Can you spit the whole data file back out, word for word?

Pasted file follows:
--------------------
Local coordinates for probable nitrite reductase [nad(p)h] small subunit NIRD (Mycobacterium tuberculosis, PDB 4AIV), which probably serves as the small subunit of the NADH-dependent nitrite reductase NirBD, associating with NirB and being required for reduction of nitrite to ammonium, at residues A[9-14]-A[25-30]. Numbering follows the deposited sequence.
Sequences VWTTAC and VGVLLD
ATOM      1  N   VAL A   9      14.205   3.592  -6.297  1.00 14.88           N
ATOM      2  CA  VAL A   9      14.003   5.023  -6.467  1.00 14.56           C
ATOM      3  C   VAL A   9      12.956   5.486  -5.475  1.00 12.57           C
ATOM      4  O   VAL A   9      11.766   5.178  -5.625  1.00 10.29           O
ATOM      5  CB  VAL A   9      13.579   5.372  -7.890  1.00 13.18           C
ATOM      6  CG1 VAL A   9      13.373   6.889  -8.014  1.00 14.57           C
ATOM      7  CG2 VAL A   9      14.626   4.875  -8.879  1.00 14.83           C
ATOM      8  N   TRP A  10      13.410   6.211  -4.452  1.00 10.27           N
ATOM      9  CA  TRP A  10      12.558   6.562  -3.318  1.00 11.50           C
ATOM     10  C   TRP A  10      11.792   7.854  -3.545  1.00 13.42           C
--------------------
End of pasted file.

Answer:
Local coordinates for probable nitrite reductase [nad(p)h] small subunit NIRD (Mycobacterium tuberculosis, PDB 4AIV), which probably serves as the small subunit of the NADH-dependent nitrite reductase NirBD, associating with NirB and being required for reduction of nitrite to ammonium, at residues A[9-14]-A[25-30]. Numbering follows the deposited sequence.
Sequences VWTTAC and VGVLLD
ATOM      1  N   VAL A   9      14.205   3.592  -6.297  1.00 14.88           N
ATOM      2  CA  VAL A   9      14.003   5.023  -6.467  1.00 14.56           C
ATOM      3  C   VAL A   9      12.956   5.486  -5.475  1.00 12.57           C
ATOM      4  O   VAL A   9      11.766   5.178  -5.625  1.00 10.29           O
ATOM      5  CB  VAL A   9      13.579   5.372  -7.890  1.00 13.18           C
ATOM      6  CG1 VAL A   9      13.373   6.889  -8.014  1.00 14.57           C
ATOM      7  CG2 VAL A   9      14.626   4.875  -8.879  1.00 14.83           C
ATOM      8  N   TRP A  10      13.410   6.211  -4.452  1.00 10.27           N
ATOM      9  CA  TRP A  10      12.558   6.562  -3.318  1.00 11.50           C
ATOM     10  C   TRP A  10      11.792   7.854  -3.545  1.00 13.42           C